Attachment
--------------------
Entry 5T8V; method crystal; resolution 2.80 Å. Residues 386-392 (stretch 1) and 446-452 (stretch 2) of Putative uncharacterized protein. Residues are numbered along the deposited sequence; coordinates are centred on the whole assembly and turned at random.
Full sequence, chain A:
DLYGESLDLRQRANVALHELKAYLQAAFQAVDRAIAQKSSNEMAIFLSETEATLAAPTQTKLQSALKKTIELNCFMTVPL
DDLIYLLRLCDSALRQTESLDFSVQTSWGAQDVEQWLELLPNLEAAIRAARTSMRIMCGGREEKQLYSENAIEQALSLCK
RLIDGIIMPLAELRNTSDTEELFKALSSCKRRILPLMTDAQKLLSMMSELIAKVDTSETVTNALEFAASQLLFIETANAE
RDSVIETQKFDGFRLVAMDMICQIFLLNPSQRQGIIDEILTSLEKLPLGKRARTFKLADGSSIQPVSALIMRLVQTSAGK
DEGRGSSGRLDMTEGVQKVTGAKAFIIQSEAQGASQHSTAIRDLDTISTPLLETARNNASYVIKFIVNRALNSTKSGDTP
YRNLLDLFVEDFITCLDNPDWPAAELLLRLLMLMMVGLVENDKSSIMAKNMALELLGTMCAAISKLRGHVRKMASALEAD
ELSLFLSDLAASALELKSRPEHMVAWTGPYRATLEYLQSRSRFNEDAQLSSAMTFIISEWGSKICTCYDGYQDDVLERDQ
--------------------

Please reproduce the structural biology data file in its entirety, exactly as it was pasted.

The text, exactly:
Entry 5T8V; method crystal; resolution 2.80 Å. Residues 386-392 (stretch 1) and 446-452 (stretch 2) of Putative uncharacterized protein. Residues are numbered along the deposited sequence; coordinates are centred on the whole assembly and turned at random.
Full sequence, chain A:
DLYGESLDLRQRANVALHELKAYLQAAFQAVDRAIAQKSSNEMAIFLSETEATLAAPTQTKLQSALKKTIELNCFMTVPL
DDLIYLLRLCDSALRQTESLDFSVQTSWGAQDVEQWLELLPNLEAAIRAARTSMRIMCGGREEKQLYSENAIEQALSLCK
RLIDGIIMPLAELRNTSDTEELFKALSSCKRRILPLMTDAQKLLSMMSELIAKVDTSETVTNALEFAASQLLFIETANAE
RDSVIETQKFDGFRLVAMDMICQIFLLNPSQRQGIIDEILTSLEKLPLGKRARTFKLADGSSIQPVSALIMRLVQTSAGK
DEGRGSSGRLDMTEGVQKVTGAKAFIIQSEAQGASQHSTAIRDLDTISTPLLETARNNASYVIKFIVNRALNSTKSGDTP
YRNLLDLFVEDFITCLDNPDWPAAELLLRLLMLMMVGLVENDKSSIMAKNMALELLGTMCAAISKLRGHVRKMASALEAD
ELSLFLSDLAASALELKSRPEHMVAWTGPYRATLEYLQSRSRFNEDAQLSSAMTFIISEWGSKICTCYDGYQDDVLERDQ